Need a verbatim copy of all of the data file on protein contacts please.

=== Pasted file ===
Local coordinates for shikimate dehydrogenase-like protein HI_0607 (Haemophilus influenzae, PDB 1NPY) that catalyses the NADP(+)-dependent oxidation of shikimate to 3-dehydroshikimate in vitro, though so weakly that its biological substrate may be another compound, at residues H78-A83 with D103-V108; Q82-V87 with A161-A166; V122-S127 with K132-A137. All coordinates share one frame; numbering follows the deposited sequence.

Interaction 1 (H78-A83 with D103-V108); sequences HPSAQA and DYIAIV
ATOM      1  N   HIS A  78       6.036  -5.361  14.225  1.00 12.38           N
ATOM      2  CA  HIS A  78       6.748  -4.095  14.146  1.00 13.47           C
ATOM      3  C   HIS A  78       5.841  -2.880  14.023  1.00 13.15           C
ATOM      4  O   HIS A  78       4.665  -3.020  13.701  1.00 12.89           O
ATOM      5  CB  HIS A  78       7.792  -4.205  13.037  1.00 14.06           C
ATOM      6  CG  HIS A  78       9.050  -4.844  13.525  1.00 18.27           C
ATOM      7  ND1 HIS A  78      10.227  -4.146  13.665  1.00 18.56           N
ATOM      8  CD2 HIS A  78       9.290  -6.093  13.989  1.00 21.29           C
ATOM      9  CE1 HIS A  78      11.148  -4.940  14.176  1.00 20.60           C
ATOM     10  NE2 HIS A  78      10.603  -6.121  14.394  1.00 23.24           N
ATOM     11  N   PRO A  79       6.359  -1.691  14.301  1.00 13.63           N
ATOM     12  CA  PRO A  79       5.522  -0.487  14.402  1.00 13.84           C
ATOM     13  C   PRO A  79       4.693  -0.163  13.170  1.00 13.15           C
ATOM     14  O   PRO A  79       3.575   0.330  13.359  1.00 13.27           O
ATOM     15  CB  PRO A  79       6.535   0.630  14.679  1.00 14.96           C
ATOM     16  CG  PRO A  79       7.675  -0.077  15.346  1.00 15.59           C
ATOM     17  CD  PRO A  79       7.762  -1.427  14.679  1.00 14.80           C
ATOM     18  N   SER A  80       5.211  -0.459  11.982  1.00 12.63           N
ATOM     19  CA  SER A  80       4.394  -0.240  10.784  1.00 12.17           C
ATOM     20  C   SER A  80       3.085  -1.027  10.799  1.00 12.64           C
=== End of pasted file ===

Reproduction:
Local coordinates for shikimate dehydrogenase-like protein HI_0607 (Haemophilus influenzae, PDB 1NPY) that catalyses the NADP(+)-dependent oxidation of shikimate to 3-dehydroshikimate in vitro, though so weakly that its biological substrate may be another compound, at residues H78-A83 with D103-V108; Q82-V87 with A161-A166; V122-S127 with K132-A137. All coordinates share one frame; numbering follows the deposited sequence.

Interaction 1 (H78-A83 with D103-V108); sequences HPSAQA and DYIAIV
ATOM      1  N   HIS A  78       6.036  -5.361  14.225  1.00 12.38           N
ATOM      2  CA  HIS A  78       6.748  -4.095  14.146  1.00 13.47           C
ATOM      3  C   HIS A  78       5.841  -2.880  14.023  1.00 13.15           C
ATOM      4  O   HIS A  78       4.665  -3.020  13.701  1.00 12.89           O
ATOM      5  CB  HIS A  78       7.792  -4.205  13.037  1.00 14.06           C
ATOM      6  CG  HIS A  78       9.050  -4.844  13.525  1.00 18.27           C
ATOM      7  ND1 HIS A  78      10.227  -4.146  13.665  1.00 18.56           N
ATOM      8  CD2 HIS A  78       9.290  -6.093  13.989  1.00 21.29           C
ATOM      9  CE1 HIS A  78      11.148  -4.940  14.176  1.00 20.60           C
ATOM     10  NE2 HIS A  78      10.603  -6.121  14.394  1.00 23.24           N
ATOM     11  N   PRO A  79       6.359  -1.691  14.301  1.00 13.63           N
ATOM     12  CA  PRO A  79       5.522  -0.487  14.402  1.00 13.84           C
ATOM     13  C   PRO A  79       4.693  -0.163  13.170  1.00 13.15           C
ATOM     14  O   PRO A  79       3.575   0.330  13.359  1.00 13.27           O
ATOM     15  CB  PRO A  79       6.535   0.630  14.679  1.00 14.96           C
ATOM     16  CG  PRO A  79       7.675  -0.077  15.346  1.00 15.59           C
ATOM     17  CD  PRO A  79       7.762  -1.427  14.679  1.00 14.80           C
ATOM     18  N   SER A  80       5.211  -0.459  11.982  1.00 12.63           N
ATOM     19  CA  SER A  80       4.394  -0.240  10.784  1.00 12.17           C
ATOM     20  C   SER A  80       3.085  -1.027  10.799  1.00 12.64           C